MLS expansion: why cities are deciding stadiums are ‘welfare for millionaires’

This week marks the deadline for the next round of MLS expansion bids. But many cities are questioning whether clubs should use public funds

Alderman Samuel Moore represents Ward Four in St Louis - one of the poorest areas of the city. During a committee meeting last Thursday he held up photographs of dilapidated housing in his local area and announced: “This is what I live every day”. Moore and other aldermen were considering a request by a group called SC STL that hopes to bring Major League Soccer to the Missouri city. The request? SC STL wants the city and its taxpayers to approve $60m of public funding (an initial request for $80m was rejected) for a new stadium that will eventually cost an estimated $200m. Moore, to put it politely, thinks that kind of cash should be spent elsewhere.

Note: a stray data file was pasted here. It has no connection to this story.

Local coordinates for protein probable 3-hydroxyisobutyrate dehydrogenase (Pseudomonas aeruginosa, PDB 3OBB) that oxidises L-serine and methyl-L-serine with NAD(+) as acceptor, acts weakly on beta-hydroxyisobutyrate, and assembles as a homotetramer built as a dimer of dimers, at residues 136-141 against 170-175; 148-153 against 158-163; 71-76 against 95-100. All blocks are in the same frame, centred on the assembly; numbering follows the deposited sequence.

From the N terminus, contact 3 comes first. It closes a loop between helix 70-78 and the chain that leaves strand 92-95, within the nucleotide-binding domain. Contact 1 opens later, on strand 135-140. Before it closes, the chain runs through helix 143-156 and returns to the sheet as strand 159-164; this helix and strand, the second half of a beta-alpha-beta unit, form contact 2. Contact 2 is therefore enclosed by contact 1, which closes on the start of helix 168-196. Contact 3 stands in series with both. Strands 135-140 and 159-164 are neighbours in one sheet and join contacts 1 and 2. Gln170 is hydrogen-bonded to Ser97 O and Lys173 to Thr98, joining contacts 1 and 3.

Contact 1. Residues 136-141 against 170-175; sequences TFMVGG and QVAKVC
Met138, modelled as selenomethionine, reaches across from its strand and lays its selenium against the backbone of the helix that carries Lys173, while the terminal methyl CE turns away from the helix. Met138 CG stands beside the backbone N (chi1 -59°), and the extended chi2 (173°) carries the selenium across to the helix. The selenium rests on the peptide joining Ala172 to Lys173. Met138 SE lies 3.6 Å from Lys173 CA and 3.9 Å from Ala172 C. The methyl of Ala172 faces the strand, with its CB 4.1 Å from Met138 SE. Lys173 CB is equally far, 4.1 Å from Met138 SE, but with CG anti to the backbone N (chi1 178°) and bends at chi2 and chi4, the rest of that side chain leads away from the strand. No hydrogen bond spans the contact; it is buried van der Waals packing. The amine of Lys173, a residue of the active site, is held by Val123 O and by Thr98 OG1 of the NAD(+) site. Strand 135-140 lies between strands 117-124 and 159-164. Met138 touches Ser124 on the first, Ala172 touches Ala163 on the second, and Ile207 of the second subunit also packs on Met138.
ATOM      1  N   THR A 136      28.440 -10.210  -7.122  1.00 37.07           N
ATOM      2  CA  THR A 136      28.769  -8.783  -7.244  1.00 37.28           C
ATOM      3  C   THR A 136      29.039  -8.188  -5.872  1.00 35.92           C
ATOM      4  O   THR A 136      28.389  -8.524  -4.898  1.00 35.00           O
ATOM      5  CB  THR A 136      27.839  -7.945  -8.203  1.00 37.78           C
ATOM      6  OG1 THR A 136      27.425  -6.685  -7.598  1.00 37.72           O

It turns out Alderman Moore is not alone. Similar debates are taking place in cities across America as MLS plans further expansion and other pro sports organizations plan upgrades or new facilities. Moore’s issue is simple. Why should a city - or state - facing major infrastructure and social challenges provide taxpayer money to help billionaires build a soccer stadium?

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